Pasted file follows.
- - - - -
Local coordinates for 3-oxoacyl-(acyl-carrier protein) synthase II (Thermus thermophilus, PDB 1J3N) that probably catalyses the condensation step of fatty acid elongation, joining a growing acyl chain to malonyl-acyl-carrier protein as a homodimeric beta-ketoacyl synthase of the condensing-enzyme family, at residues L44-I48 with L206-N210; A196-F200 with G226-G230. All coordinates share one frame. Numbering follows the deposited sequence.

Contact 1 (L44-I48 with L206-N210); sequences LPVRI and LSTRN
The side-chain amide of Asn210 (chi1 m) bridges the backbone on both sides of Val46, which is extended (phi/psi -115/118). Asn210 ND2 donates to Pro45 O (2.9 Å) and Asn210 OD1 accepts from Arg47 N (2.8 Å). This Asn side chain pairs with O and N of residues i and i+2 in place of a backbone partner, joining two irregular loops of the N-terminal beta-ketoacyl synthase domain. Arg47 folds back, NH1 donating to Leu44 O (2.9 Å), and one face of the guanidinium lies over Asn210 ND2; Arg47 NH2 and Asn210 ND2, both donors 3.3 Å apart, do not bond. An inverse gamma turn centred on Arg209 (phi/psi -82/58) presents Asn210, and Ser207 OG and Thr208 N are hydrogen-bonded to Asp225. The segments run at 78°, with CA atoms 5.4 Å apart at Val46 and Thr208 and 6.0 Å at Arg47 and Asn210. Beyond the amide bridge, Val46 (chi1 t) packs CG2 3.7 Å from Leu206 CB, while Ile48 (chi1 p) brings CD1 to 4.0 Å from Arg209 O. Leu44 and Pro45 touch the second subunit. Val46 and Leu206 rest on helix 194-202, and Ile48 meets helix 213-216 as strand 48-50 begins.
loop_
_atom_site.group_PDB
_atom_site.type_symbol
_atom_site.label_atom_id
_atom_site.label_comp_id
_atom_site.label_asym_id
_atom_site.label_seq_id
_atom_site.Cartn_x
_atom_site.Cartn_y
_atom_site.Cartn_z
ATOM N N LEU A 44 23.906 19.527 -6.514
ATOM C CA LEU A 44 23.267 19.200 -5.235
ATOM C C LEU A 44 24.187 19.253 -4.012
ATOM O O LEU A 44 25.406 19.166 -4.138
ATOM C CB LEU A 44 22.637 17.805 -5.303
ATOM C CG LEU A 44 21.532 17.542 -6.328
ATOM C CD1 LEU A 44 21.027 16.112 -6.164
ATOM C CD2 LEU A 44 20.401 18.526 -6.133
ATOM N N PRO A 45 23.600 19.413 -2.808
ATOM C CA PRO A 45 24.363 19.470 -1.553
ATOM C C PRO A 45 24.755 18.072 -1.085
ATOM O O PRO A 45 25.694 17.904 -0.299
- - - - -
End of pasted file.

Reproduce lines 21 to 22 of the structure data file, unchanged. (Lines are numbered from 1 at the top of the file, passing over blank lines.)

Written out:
ATOM C CD2 LEU A 44 20.401 18.526 -6.133
ATOM N N PRO A 45 23.600 19.413 -2.808